Like many holidays, Thanksgiving can evoke strong emotions. I know a fellow who told me how much he dreaded Thanksgiving, ever since the year he allowed himself to be baited into a knife fight with his brother-in-law. His story reminded me of a character in the movie “The Ladies Man,” who said that he always carried at least two knives and a gun to Thanksgiving dinner.


Comedian Al Franken once said that his family celebrated holidays by sitting in the living room viciously criticizing one another, until someone had a seizure and then they had pie. Thanksgiving is often a time when family members, who manage to successfully avoid each other all year, are suddenly forced to spend an entire afternoon together. It is not coincidental that Hollywood chose Thanksgiving as the backdrop for dysfunctional family movies like “Hannah and Her Sisters,” “Avalon,” and “Home for the Holidays.”


Although this is a time when we should set aside our petty grievances to give thanks, the nerve-wracking nature of the occasion often puts everyone’s teeth on edge. At one family gathering it was suggested to my overweight brother that perhaps he was eating too much. He responded by throwing a plate of spaghetti against the wall. Perhaps you also remember my story about how my father pitched a roasted turkey out the kitchen door one New Year’s day. Throwing food unfortunately is one Stawar holiday tradition that Martha Stewart never considered, even while in prison.


Holiday stress often reaches its peak during dinner conversation, which frequently serves as a trigger event. Seemingly innocent remarks can quickly escalate into open warfare. For mystified outsiders, with no person experience of dysfunction to fall back on, I have decoded several classic dinner table comments below: 

  1. How’s work going?

Translation: If you are working, you deadbeat, when are you going to pay me back the money you owe me?

  1. Who made the lime Jell-O mold?

Translation: What could they have possibly been thinking?

  1. What’s your boy Jimmy up to these days?

Translation: Still on probation?

  1. Cousin Billy, what a surprise to see you here.

Translation: Is your television broken?

  1. And just exactly how much whipped cream do you intend to put on that thing anyway?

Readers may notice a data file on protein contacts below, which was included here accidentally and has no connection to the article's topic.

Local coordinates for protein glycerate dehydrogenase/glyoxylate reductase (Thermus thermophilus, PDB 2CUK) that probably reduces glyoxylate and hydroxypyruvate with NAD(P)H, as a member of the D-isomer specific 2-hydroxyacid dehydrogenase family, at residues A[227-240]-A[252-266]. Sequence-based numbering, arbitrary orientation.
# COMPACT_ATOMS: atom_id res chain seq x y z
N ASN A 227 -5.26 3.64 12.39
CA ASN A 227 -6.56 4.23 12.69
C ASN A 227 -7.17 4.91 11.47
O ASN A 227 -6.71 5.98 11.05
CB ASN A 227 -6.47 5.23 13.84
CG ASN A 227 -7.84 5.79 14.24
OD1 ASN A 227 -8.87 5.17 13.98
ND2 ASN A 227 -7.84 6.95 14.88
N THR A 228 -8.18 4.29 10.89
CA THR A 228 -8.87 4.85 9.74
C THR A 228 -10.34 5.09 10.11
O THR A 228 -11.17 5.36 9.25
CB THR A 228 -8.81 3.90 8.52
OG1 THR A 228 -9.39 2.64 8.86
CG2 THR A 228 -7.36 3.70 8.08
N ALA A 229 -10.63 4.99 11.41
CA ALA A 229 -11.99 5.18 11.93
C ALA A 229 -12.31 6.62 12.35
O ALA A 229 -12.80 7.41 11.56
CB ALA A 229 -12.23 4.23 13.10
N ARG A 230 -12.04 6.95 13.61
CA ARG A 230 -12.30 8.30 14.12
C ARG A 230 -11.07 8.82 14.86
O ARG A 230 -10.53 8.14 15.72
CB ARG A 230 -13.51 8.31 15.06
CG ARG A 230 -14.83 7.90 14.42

Translation: Don’t count on me administering CPR.

  1. How’s your Atkinson’s “diet” coming along?

Translation: Hey, everybody, doesn’t he look just like a balloon in the Macy’s Thanksgiving Day Parade?

  1. How does little Johnny like junior high?

Translation: Is the little monster any smarter than that dimwitted husband of yours?

  1. How is your writing “career” coming along?

Translation: Have you got them up to $10 dollars a column yet?

  1. Isn’t this turkey really moist, honey?

Translation: You’ll never be able to cook as good as my mother.

  1. This wine is great, Bill.

Translation: I didn’t know Wal-Mart had a wine cellar.

  1. Did you make this pumpkin pie?

Translation: We can’t expect much in terms of domestic skills from an overeducated egghead like you.

  1. No thanks, I don’t need any help.

Translation: As a daughter-in-law you are not qualified to handle actual food.

  1. It’s amazing how all this stuff just magically appears every year.

Translation: The fact that you are exhausted from cooking since 3:00AM this morning has completely eluded me.

  1. No children yet?

Translation: You may have a big successful career, smarty pants, but you will never be the woman I am.


Good luck making it through the minefield that is the dinner conversation, and here are a few final tips to help you survive Thanksgiving:

  1. Remember this is not a marathon family therapy session and not the best time to resolve lifelong resentments.
  2. Keep communications superficial. According to some of Randy Newman’s lyrics “Feelings might go unexpressed. I think that’s probably for the best. Dig too deep who knows what you will find.”
  3. Discourage alcohol consumption since that generally promotes uncensored disclosure, aggression, or flirtatious behavior, none which is particularly constructive at a family gathering.
  4. Unless you have been up all night making stuffing and baking rolls, don’t rhapsodize about how much you just love Thanksgiving. That could engender some resentment on the part of the food preparer. Forty seconds of carving a turkey is not the same as actually fixing the meal.
  5. Keep everyone busy. Watching parades or holiday movies usually puts everyone in a good mood. They limit actual interaction and avoid the latent hostilities that competitive activities bring out. Tryptophan-induced naps can also serve this purpose.
  6. Although it may annoy many women, marathon football watching is usually ok, so long as everyone is rooting for the same team or doesn’t care who wins.
  7. Avoid touch football, Twister or any other activity that might involve physical contact of any sort.
  8. And keep in mind the cardinal rule, no weapons allowed.


Terry L. Stawar, Ed.D.

LifeSpring Health Systems President/CEO

Liz Stafford

Author Liz Stafford

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